National study finds self-perceived social status may affect Latinos’ cardiovascular health


New research, published by the Journal of the American Heart Association, examines the correlation between migration and the behavior of Latinos, focusing on the impact of a sense of self-perceived prestige and accomplishment on their health.

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Fifteen thousand Latino adults in the United States participated in the first of its kind study supported by the National Heart, Lung, and Blood Institute and the National Center on Minority Health and Health Disparities. The adults in the study lived in San Diego, Chicago, New York and Miami and ranged in age from 18 to 74.

“This study makes it easier to understand aging among Latinos,” said lead author Lissette Piedra, a professor of social work at the University of Illinois at Urbana-Champaign.

Piedra spent four years on this study, which she called “uncharted territory” because there has never been such extensive research on the health of Latinos. Fourteen other researchers were also part of it.

Study participants were asked to rank themselves on a social scale relative to other people in the United States. The levels range from one to ten and relate to indicators such as education, work and social connectedness.

The study suggests that Latinos with a high level of education in their country, but who cannot pursue a career in the United States because of their language or their degrees, showed low markers of cardiovascular health. On the contrary, when study participants thought they had achieved prosperity in their new jobs and lifestyles, their health improved.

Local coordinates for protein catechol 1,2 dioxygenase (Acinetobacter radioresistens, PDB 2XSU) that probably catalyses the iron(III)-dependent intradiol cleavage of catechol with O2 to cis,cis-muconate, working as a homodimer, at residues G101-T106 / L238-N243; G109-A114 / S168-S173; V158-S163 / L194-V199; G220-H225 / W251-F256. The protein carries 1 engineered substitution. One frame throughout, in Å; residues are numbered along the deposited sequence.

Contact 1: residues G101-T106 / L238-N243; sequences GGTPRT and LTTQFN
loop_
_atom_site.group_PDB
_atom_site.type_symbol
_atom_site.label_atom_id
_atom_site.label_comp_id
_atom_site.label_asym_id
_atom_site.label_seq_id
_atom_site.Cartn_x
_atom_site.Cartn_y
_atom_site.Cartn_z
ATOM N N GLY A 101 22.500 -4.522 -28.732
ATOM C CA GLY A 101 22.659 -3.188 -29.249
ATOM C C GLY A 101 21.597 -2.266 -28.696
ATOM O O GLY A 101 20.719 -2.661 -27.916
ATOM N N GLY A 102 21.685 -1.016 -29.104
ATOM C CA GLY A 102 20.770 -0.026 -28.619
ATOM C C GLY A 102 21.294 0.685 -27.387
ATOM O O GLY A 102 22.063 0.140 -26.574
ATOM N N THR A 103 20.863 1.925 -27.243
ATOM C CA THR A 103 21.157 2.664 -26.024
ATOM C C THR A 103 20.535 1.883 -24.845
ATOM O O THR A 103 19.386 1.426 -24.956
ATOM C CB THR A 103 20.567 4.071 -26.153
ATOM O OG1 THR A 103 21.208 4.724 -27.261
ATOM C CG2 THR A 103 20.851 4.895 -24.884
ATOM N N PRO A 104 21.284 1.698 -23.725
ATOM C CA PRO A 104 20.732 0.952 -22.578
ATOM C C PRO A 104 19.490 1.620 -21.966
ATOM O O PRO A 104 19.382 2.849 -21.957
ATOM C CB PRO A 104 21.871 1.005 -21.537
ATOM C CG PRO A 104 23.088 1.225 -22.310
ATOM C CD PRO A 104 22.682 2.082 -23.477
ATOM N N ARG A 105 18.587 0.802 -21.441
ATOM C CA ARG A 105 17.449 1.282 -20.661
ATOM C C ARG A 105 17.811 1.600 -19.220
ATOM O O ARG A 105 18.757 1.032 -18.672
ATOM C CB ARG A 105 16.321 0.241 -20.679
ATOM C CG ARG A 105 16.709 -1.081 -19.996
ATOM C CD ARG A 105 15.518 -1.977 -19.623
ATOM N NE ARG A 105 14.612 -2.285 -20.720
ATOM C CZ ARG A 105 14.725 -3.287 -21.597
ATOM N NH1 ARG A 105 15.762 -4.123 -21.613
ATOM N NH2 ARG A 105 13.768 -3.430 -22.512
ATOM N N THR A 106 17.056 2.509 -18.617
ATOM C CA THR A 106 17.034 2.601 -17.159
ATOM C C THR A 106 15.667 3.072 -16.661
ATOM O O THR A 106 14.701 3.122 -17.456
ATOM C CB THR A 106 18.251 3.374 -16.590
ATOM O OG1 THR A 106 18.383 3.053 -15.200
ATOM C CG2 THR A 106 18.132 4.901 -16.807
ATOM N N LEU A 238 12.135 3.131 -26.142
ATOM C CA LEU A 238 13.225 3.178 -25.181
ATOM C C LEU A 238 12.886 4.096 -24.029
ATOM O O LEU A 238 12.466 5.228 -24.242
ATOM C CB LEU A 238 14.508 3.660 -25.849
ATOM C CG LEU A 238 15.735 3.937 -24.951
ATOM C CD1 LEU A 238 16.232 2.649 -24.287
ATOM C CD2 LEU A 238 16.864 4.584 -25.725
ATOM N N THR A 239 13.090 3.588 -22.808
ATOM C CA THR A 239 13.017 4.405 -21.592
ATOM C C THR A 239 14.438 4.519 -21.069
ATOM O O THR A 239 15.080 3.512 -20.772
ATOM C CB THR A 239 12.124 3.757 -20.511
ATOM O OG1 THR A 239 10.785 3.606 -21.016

The researchers compared this data to lifestyle habits and found that the higher the score, the more likely Latinos were to lead healthy lives.

Some of the cardiovascular diseases linked to self-perceived lower social status are high blood pressure, inadequate cholesterol and glucose levels, heart attacks or strokes.

But if a person ranks higher in their self-perception, the study suggests they’re more likely to be smoke-free, active and social, all of which contribute to a healthy lifestyle. better cardiovascular health.

Latinos who thought their social status was higher were more likely to have ideal scores on body mass index, physical activity, and fasting blood sugar.

“We don’t know how subjective perception works in the brain,” Piedra said. “But we know that humans, by nature, make a lot of comparisons,” Piedra said.

Piedra says her study can also help states like New Hampshire, which has seen a new wave of immigration, providing more community services in Spanish.

“New Hampshire has seen a growth in its Latino population, but there’s not a great sense of community like in New York or Miami,” Piedra said. “Anything you can do to establish co-ethnic places like bodegas, churches, and community centers can impact these internal medical responses.”

Piedra notes that understanding how subjective markers versus goals affect health can be a game-changer in how physicians and providers treat Latino patients and their communities.

If the relationship is better understood, Piedra says “[medical staff] They can be more attentive to ask how someone is feeling and refer them to a specialist or counselor in time,” she said.

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